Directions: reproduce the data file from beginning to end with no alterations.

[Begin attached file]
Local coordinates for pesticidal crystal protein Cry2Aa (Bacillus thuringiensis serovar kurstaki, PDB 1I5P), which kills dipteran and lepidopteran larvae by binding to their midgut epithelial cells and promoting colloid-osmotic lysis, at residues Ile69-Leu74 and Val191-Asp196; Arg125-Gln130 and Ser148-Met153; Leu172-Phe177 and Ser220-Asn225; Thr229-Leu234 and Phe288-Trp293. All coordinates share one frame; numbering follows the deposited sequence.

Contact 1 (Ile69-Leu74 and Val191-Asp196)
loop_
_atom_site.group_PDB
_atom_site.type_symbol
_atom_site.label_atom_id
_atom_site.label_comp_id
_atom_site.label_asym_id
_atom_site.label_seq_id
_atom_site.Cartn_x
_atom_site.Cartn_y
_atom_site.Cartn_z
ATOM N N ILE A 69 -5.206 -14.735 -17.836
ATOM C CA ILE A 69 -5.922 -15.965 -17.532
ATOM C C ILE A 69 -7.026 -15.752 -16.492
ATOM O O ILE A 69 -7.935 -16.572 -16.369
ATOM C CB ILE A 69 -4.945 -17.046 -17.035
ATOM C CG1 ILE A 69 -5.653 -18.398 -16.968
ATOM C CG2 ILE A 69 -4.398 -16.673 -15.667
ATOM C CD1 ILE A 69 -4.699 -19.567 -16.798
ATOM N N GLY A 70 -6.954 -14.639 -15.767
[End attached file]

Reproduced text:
Local coordinates for pesticidal crystal protein Cry2Aa (Bacillus thuringiensis serovar kurstaki, PDB 1I5P), which kills dipteran and lepidopteran larvae by binding to their midgut epithelial cells and promoting colloid-osmotic lysis, at residues Ile69-Leu74 and Val191-Asp196; Arg125-Gln130 and Ser148-Met153; Leu172-Phe177 and Ser220-Asn225; Thr229-Leu234 and Phe288-Trp293. All coordinates share one frame; numbering follows the deposited sequence.

Contact 1 (Ile69-Leu74 and Val191-Asp196)
loop_
_atom_site.group_PDB
_atom_site.type_symbol
_atom_site.label_atom_id
_atom_site.label_comp_id
_atom_site.label_asym_id
_atom_site.label_seq_id
_atom_site.Cartn_x
_atom_site.Cartn_y
_atom_site.Cartn_z
ATOM N N ILE A 69 -5.206 -14.735 -17.836
ATOM C CA ILE A 69 -5.922 -15.965 -17.532
ATOM C C ILE A 69 -7.026 -15.752 -16.492
ATOM O O ILE A 69 -7.935 -16.572 -16.369
ATOM C CB ILE A 69 -4.945 -17.046 -17.035
ATOM C CG1 ILE A 69 -5.653 -18.398 -16.968
ATOM C CG2 ILE A 69 -4.398 -16.673 -15.667
ATOM C CD1 ILE A 69 -4.699 -19.567 -16.798
ATOM N N GLY A 70 -6.954 -14.639 -15.767